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A global education race now pits countries, regions, and school systems against one another. The racecourse has been created by a small number of influential international testing programs, and the popular media announces winners and losers. Fear of falling behind haunts policy-makers and shapes educational priorities around the world. But are we running in the right direction?

We all have a stake in education, and as informed citizens we need to understand the increasingly influential and controversial phenomenon of international testing and what it means for students and the future of our schools. The Global Education Race provides educators, parents, and policy-makers with a lively and accessible introduction to the most influential international testing program: PISA, the Programme for International Student Assessment, operated by the Organisation for Economic Cooperation and Development.

The authors draw on the latest research on assessment and education policy to provide a clear account of how the test works and to investigate PISA’s influence on educational goals and practice in schools around the world. The book aims to provoke informed debate about the role of testing, data, and comparison in educational change.

Table of Contents

Foreword: PISA--A good servant but a bad master, by David Berliner and Pasi Sahlberg
Introduction: Running the wrong race?
1. The PISA Racetrack
2. Stories
3. Rankings
4. Tests
5. Comparisons
6. Validity
7. Politics
Conclusion: Helping policy-makers find the right track

The Global Education Race provides an indispensable road map to the world’s most pervasive testing program. The authors show with a wealth of evidence that it is high time that we make the transition from the cul-de-sac of big data to the far more inspiring galaxy of big ideas.

Professor Dennis Shirley, Lynch School of Education, Boston College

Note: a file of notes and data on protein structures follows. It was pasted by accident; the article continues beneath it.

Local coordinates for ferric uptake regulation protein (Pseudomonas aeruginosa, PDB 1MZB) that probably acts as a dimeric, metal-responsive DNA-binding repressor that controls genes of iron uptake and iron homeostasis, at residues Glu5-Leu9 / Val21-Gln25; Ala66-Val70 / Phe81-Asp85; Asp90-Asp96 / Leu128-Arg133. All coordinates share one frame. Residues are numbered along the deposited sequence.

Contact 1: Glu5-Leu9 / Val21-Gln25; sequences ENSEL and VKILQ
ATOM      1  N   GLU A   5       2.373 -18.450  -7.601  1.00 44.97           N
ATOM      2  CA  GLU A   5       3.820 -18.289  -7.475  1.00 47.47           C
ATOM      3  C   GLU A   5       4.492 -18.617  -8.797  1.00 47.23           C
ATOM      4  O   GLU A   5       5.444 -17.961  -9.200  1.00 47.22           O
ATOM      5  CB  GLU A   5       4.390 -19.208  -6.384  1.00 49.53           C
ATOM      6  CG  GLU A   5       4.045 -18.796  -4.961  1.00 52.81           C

This book seeks to broaden professional and public understandings of what PISA is, what it does, what it cannot do, how it is often used, and how it ought to be used for productive policy purposes. This book is exemplary in fulfilling this task and demands to be read.

Professor Bob Lingard, School of Education, The University of Queensland

It is short, balanced, eminently readable, and, unlike some other academic critiques of PISA, the authors know what they are talking about. They are also not afraid to set out some clear policy proposals.

Education International

What sets Sellar, Thompson and Rutkowski's book apart from other literature is its ability to engage with complexity in an accessible way; to explain clearly without simplifying; and to avoid binaries and polarising divides while acknowledging differing perspectives.

the edu flaneuse

The Global Education Race is a book every educator should read. In a time when education funding and support is so hotly debated, the book helps build the capacity for the wider public to engage in one of the most popular data sets used when developing policy.

Read Write Respond

The book is comprehensive in its understanding and offers a real insight into the worth and workings of PISA.


A useful read for academics, this book engages a broader audience and is primarily geared toward parents and educators. It equips readers with talking points to enable them to engage confidently in conversations about international testing.

ATA Magazine

For everyone else [with limited knowledge of PISA] working in schools, education policy or research—and especially if your knowledge of PISA is limited to the stories you read in the mainstream press—then this is a must-read—and a quick, accessible one.

Schools Week

Sam Sellar

Sam Sellar is Reader in Education Studies at Manchester Metropolitan University and a member of the Board of Directors for the Laboratory of International Assessment Studies. Sam has studied school systems in Australia, Canada and the United Kingdom to explore how educational data shape policy and practice in schools.

Greg Thompson

Greg Thompson is Associate Professor of Education Research at Queensland University of Technology (QUT). Prior to becoming an academic, he worked as a high school teacher in Western Australia for 13 years. Thompson’s research interests focus on educational theory, education policy, and the philosophy/sociology of education assessment and measurement with a particular emphasis on large-scale testing.

David Rutkowski

David Rutkowski is Professor of Education at the Center for Educational Measurement (CEMO) at the University of Oslo, Norway. His research is focused in the area of educational policy and technical topics within international large-scale assessment.